miércoles, 31 de diciembre de 2014

Racial Hygiene and the Third Reich

What did Racial Hygiene really mean in the Third Reich? Did doctors carried it on freely? #RacialHygiene #ThirdReich #NaziDoctors
Don't miss my article at Anachronia  

miércoles, 24 de diciembre de 2014

Ambler resident recalls fleeing Nazi Germany, her father's imprisonment in Buchenwald


It was November 1938, less than a year before the Nazis invaded Poland, and 11-year-old Ellen Nussbaum was startled awake at 5 a.m. to the sound of two gestapo officers knocking on the front door of her parents’ home in Berlin, Germany.
When her parents finally opened the door — themselves having just woken up — the officers informed them that Ellen’s father, Leo Nussbaum, was under arrest.


“They had no reason for the arrest that my mother could find out,” remembers Ellen, now 87. But Leo, a prominent business owner, knew the score. He had committed no crime, true, but the Nussbaums were a Jewish family living in a rapidly changing Germany.


Reason played no role in this.


Still groggy with sleep, Leo “asked to be allowed to freshen up,” Ellen recalls. “So, one of the officers stood in the bathroom with him, his back against the window. The other officer stood outside with his back against the door. It seemed like a lot of people had jumped out of windows [to escape arrests] at that point. They wanted to prevent it.”


As the officers escorted Leo from the building, he called out to his family, “I have a cousin in Louisville, Kentucky. I don’t know his address. See if you can contact him to help me.”


“No name,” Ellen says, “no address.”


It would be months before she saw her father again.


That was 76 years ago, but Ellen remembers it like it was yesterday. In fact, those few short early morning moments would shape the rest of her life. Some months later, she would leave Berlin with her mother, Gertrude — and would never return.


Sitting on the couch in her quaint apartment in Artman assisted living facility, Ellen shows no sign of the turmoil she experienced during World War II. In fact, she’s all class, poised and postured, smiling tenderly in a spotless, cherry red cardigan, with a string of pearls around her neck.


Her banter is witty, her insights bright.


The only hint of the harrowing ordeals she endured can be found in her densely dark, melancholy eyes and the way she nervously offers another cup of coffee when the conversation turns too serious.


Now a published author who has penned five nonfiction books — including two biographies on Nobel Peace Prize laureate Elie Wiesel — and countless autobiographical short stories, Ellen has spent a lot of time poring over the events of her early life, perhaps looking for some meaning in it all.


“I am really amazed at the process of the mind,” she says, her hands folded neatly on her lap. “You put things away — you think — and then something sets it off again,” memories come flooding back. “I’m beginning to think everything is somehow connected.”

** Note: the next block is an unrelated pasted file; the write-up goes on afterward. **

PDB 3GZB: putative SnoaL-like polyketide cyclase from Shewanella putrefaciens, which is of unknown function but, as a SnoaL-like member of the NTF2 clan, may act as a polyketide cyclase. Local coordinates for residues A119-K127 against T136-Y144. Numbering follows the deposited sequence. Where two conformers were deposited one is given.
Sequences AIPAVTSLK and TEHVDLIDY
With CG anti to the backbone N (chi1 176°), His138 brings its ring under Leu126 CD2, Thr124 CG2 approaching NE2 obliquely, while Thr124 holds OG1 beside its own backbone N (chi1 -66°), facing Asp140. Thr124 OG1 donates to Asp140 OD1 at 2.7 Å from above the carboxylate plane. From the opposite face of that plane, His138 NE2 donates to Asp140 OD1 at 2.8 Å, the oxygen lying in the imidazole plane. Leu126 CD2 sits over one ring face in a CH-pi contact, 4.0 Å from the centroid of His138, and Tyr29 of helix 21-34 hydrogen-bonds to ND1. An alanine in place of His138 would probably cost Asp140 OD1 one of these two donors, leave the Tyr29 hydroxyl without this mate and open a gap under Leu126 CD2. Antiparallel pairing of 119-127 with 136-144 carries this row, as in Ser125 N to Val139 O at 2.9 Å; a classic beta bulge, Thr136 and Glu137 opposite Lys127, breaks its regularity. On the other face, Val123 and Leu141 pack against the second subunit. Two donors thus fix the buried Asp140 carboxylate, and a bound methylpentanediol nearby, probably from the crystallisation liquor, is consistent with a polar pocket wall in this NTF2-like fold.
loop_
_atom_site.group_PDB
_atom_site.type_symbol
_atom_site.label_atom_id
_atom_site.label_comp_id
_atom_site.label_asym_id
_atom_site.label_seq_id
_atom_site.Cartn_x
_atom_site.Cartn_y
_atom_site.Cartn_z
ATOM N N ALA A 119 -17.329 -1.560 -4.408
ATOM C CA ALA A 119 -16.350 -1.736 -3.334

She comes back to this often, the idea of connectedness, the thought “that everything that happens in life is meant to, maybe.” Though, she admits, “some things are hard to accept.”


Following his arrest, Leo Nussbaum was taken to Buchenwald concentration camp, where he remained for 11 weeks and served as a hard laborer in a rock quarry. The work was brutal, and later in life, the conditions of the camp would cost Leo his legs — not to mention his finances.


It wasn’t long before the family discovered “the purpose of arresting [Leo] was to get him to sign over his business to his non-Jewish partner,” Ellen says. Such arrests were commonplace during the time, a symptom of a Nazi movement termed Aryanization, defined as a systematic removal of Jewish citizens from business life in Germany.


Leo’s business partner, Ellen says, “knew it was all wrong,” but there was nothing he could do about it. During the months that Leo was in Buchenwald, the partner “tried to help my mother and me, sending us a little money because we had no funds after my father was arrested. He was very decent to us.”


But life was dire without Leo, and matters were getting worse by the day. His final words to her still haunting Gertrude, it was clear the only hope for the Nussbaum family was to get word to the cousin in Louisville — a man no one had ever met; a man no one even knew how to reach.


As an act of outright desperation, Gertrude “sat down and wrote a letter to the mayor of Louisville,” Ellen recalls. It was a shot in the dark, but Ellen’s mother wrote the letter, mailed it and hoped for a reply.


“The mayor,” it turns out, “was German born,” Ellen says, “and he happened to play cards with our relative every Thursday night in a well-known deli in Louisville. The next time they [played cards] the mayor pulled out this letter and said, ‘This came for you. I didn’t open it. Take a look.’


“The mayor was the connection that would help us get out [of Germany].”


Acting fast, the relative, Karl, immediately sent papers and affidavits claiming responsibility for Ellen’s family — Leo included. Gertrude promptly took the paperwork to the American consulate, but was met with yet more difficulty.


“The people at the American consulate were very nasty,” Ellen says. “I always thought they looked down on the people who were trying to get out so desperately. They made all kinds of conditions. They told my mother, ‘In order for your husband to receive a passport or a visa, he has to appear in person.’ And my mother said, ‘That’s a little difficult since he’s in Buchenwald.’”


In the end, it seems, it all came down to money.